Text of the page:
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Helen Alexandra Szablya
The Strong Legacy of 1956 in the Szablya Family
It was frightening sitting in the back of the truck on the dark and rainy night. It was November, 1956, and I was four years old. I was balancing on a big green canvas knapsack. There were no seats on the back of the truck, so everyone was balancing and I didn’t even know the people I was riding with. My Mother was sitting in the cab of the truck with the baby and my Father was way up front with my two-year old brother. I had been told not to say a word. The sound of the rain was deafening and the canvas that was draped over the metal frame of the truck was flapping in the wind, so I could see the muddy road running along the side. All I could think about was that we would hit a bump and I would fall out where the canvas was not tied down. Because I was not allowed to say anything, no one would know that I had fallen and I would be left behind.

That is one of many memories that I had as a four-year-old escaping with my parents and brothers in 1956. We tried it three times before we were successful. I remember when we spent the night in jail, after one of our captures. There were only eight beds for more than 100 people, but we got one because my Mother had just given birth and the others felt sorry for her.

The Revolution of 1956 was the single most significant life-changing event in my life. It was not my decision to escape: it was my parents’ decision. And, they certainly didn’t do it for themselves; they did it for their children – the ones already born and the ones that would follow. I owe everything to my parents because they had the courage to do what so many could not do. The terror of the escape, the fear of being caught, the fear of being separated, the fear of being sent to Siberia, of being tortured, of being killed, would live with my parents for years. Nightmares and insomnia were common.

Family values
When something this monumental happens to your family, when you are uprooted from everything you know and are thrown into unknown situations, it is very helpful to have parents who considered everything an adventure. You see, it was an exciting new world we were exploring and we children were being taken along for the ride. My Father and Mother loved each other so deeply and so romantically that everything we did was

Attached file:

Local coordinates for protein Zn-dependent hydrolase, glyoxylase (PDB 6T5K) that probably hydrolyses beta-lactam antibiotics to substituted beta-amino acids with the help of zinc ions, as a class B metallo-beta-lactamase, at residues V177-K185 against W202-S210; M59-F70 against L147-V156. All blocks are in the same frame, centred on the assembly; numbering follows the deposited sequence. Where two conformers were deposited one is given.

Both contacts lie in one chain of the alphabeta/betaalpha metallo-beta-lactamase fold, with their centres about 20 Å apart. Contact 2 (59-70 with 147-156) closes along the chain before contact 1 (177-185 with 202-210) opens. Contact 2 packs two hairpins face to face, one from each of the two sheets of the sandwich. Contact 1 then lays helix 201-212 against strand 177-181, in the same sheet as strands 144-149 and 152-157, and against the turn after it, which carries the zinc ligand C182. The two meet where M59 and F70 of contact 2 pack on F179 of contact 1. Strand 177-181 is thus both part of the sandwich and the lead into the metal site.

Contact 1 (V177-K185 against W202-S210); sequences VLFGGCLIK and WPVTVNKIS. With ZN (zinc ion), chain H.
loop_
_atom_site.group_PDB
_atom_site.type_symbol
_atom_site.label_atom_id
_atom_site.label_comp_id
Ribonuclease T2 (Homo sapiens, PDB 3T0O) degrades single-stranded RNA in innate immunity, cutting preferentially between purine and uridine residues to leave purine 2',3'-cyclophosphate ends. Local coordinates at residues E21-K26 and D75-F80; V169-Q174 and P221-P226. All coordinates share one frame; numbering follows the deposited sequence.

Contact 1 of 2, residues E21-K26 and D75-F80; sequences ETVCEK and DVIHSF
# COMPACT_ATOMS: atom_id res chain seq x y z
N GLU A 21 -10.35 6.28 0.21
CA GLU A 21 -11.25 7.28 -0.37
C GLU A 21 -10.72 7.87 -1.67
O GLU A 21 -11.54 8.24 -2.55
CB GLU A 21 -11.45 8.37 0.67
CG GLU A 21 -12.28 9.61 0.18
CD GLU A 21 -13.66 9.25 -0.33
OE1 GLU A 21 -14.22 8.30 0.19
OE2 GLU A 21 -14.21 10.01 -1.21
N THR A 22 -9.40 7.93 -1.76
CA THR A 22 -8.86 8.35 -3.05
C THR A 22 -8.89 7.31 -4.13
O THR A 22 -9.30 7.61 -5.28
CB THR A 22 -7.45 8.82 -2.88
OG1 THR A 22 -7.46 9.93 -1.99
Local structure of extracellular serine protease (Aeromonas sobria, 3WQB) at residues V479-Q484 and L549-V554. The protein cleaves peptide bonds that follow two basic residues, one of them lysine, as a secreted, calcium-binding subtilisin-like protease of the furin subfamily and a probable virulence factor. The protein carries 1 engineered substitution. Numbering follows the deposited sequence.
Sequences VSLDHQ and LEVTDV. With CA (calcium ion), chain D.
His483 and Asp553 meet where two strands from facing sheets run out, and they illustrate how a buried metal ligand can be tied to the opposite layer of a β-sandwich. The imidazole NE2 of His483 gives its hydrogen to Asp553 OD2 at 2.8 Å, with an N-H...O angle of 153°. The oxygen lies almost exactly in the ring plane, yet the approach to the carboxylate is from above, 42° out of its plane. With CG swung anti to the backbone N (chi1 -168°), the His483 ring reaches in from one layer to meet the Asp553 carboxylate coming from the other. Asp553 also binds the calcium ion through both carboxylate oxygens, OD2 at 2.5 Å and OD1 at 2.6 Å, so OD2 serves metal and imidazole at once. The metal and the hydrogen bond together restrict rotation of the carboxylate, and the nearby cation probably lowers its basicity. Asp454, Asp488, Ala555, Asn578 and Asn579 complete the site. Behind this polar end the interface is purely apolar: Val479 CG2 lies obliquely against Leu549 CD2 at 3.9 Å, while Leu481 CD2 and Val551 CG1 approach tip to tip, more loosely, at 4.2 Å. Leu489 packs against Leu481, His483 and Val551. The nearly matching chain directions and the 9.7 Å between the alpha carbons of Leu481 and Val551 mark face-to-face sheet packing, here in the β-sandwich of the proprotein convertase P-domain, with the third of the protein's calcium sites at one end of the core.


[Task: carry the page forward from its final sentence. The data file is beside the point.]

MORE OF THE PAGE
fun and educational and adventurous, even when it didn’t deserve that kind of attention. Whether it was a Sunday family drive in the car or an evening at the opera, everything was to be extremely appreciated. And, if you didn’t appreciate it, an attitude adjustment was in store!

Not all of my young Hungarian friends were so lucky. Some had parents who continued to be fearful of the unknown. Some were depressed. Some questioned their decision to leave their homeland.

My parents were very strict about many things. Education, church and faith were most important. Both were raised in high society and came from privileged backgrounds. This meant that they spoke several languages and were well-versed in history, culture, art and music. However, they both lost everything. The houses their families once owned were now properties of the Hungarian State and they lived in one or two rooms. And although my Father was a professor of Engineering, it took a while before they could afford to move into their own place, so they lived with my Grandmother and Great-Grandfather.